Sunrise at Cinque Terre (Monterosso).
View of Coast of Monterosso.

I don’t intend this piece as a travel story that checks off different ancient sites visited like the Vatican or the Pantheon, or to show by photo the many, many remarkable works of art created by the likes of Bernini, Michelangelo or Caravaggio. What I’ll try to do is to capture the reflections of distant roots that I experienced, not just regarding our own family tree, but the broader cultural influences we have had, and then perhaps to encourage others to look beyond a bucket list on their similar travels.

Particularly on a Rick Steves tour, one is able to look beyond the hordes of tourists and start to learn the non-American perspective of the locals, which has been often embraced by some of our guides who have become expatriated in their preference to living out their life in the Italian way. The hotels you stay at, and the restaurants you dine in, have been operated by the same family for generations, and not a chain of investors. The alabaster workshop in the hill town of Volterra has incorporated newer tools, but the final product is still hand crafted.

Central market in Rome.
Florence bridges across the Arno.

You come to recognize that the very existence of such hill towns arose from the conflicts between city-states. You see how the villages of the Cinque Terre initially avoided occupying the coast because of fear of pirates (and also the sickness of “Mal-aria”). A visit to a farm near Florence reveals the value inherent in choosing quality wines and olive oil. Overall, you realize how young our (non-Indigenous) history is in America. Our friends from Seattle have decided to live in Rome in a “newer” neighborhood that is “only” a century old. They took us to a central indoor market used by Romans from all neighborhoods, but not by tourists. One could see several ways that even the beloved Pike Place Market falls short. This is not unique to Rome as such non-touristed markets exist in most European cities, including our frequently visited English Market in Cork City, Ireland.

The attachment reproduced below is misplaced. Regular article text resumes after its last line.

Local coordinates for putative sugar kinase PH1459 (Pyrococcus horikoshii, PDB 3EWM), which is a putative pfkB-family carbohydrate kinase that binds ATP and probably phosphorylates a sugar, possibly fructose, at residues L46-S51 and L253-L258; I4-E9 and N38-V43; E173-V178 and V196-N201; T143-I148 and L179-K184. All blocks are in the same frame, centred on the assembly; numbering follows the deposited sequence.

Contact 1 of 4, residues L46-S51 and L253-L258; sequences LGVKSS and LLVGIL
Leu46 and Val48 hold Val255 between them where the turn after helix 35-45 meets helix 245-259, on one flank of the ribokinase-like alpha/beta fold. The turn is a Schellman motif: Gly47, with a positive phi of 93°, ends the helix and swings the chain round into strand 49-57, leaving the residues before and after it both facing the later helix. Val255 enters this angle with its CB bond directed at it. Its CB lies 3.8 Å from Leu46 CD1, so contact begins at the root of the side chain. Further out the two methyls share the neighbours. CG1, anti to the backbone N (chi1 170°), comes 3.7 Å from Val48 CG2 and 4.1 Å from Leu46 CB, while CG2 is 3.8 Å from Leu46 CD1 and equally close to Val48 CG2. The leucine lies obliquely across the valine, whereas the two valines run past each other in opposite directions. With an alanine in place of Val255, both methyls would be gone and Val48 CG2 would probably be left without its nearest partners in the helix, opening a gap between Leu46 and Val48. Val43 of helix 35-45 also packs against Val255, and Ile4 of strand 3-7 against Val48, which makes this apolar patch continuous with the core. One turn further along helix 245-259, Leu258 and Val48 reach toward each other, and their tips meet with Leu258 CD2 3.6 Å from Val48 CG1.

Most Italians know how others view the short-lived nature of their national governments, but their focus on national identity is far below family, home region, soccer team and perhaps religion, and certainly the prolonged enjoyment and discussion about of meals, wines, aperitifs, coffee, real gelato and other dulces. So they mostly didn’t seem too alarmed about the national election that happened on the last day of our tour, which had taken a sharp turn toward neo-fascism. I am now reading a small science fiction book written by our hotelier in Florence that encapsulates this perspective. A post-apocalyptic world has resulted in a Western Confederacy that seeks to protect itself by the signature imbedding of tracking chips into its citizens and Italy reluctantly agrees to join, but some protagonists in Florence — drawing from the art and history of its golden era — question and even choose to live outside that that protective enslavement. We’ll see if future events ever validate such fiction.

In summary, while we encountered many places on the conventional tourist checklist, we also had the opportunity to begin to understand what some of the more distant roots of our Western European heritage and how many have not been sustained after arrival to the New World. Our segment of American immigration has had its day, but is rapidly being less relevant with the present and future waves. But for those of our age, its been a good ride.

— By Kevin O’Keeffe

Kevin O’Keeffe live in Edmonds